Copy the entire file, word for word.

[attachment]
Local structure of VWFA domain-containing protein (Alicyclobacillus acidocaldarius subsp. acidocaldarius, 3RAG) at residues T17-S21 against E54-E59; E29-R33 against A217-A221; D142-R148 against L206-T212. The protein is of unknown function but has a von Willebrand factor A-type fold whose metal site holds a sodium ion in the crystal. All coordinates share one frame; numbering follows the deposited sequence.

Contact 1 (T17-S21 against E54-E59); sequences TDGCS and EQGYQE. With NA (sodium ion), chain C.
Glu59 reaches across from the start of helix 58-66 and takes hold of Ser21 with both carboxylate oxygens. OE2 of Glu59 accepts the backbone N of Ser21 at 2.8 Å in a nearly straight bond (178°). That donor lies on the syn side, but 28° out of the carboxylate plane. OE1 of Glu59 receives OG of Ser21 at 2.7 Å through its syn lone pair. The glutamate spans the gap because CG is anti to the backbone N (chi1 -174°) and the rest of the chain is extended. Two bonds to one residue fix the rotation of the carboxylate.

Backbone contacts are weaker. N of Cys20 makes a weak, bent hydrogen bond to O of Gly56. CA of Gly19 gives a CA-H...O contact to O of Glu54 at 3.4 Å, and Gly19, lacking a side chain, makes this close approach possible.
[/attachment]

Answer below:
Local structure of VWFA domain-containing protein (Alicyclobacillus acidocaldarius subsp. acidocaldarius, 3RAG) at residues T17-S21 against E54-E59; E29-R33 against A217-A221; D142-R148 against L206-T212. The protein is of unknown function but has a von Willebrand factor A-type fold whose metal site holds a sodium ion in the crystal. All coordinates share one frame; numbering follows the deposited sequence.

Contact 1 (T17-S21 against E54-E59); sequences TDGCS and EQGYQE. With NA (sodium ion), chain C.
Glu59 reaches across from the start of helix 58-66 and takes hold of Ser21 with both carboxylate oxygens. OE2 of Glu59 accepts the backbone N of Ser21 at 2.8 Å in a nearly straight bond (178°). That donor lies on the syn side, but 28° out of the carboxylate plane. OE1 of Glu59 receives OG of Ser21 at 2.7 Å through its syn lone pair. The glutamate spans the gap because CG is anti to the backbone N (chi1 -174°) and the rest of the chain is extended. Two bonds to one residue fix the rotation of the carboxylate.

Backbone contacts are weaker. N of Cys20 makes a weak, bent hydrogen bond to O of Gly56. CA of Gly19 gives a CA-H...O contact to O of Glu54 at 3.4 Å, and Gly19, lacking a side chain, makes this close approach possible.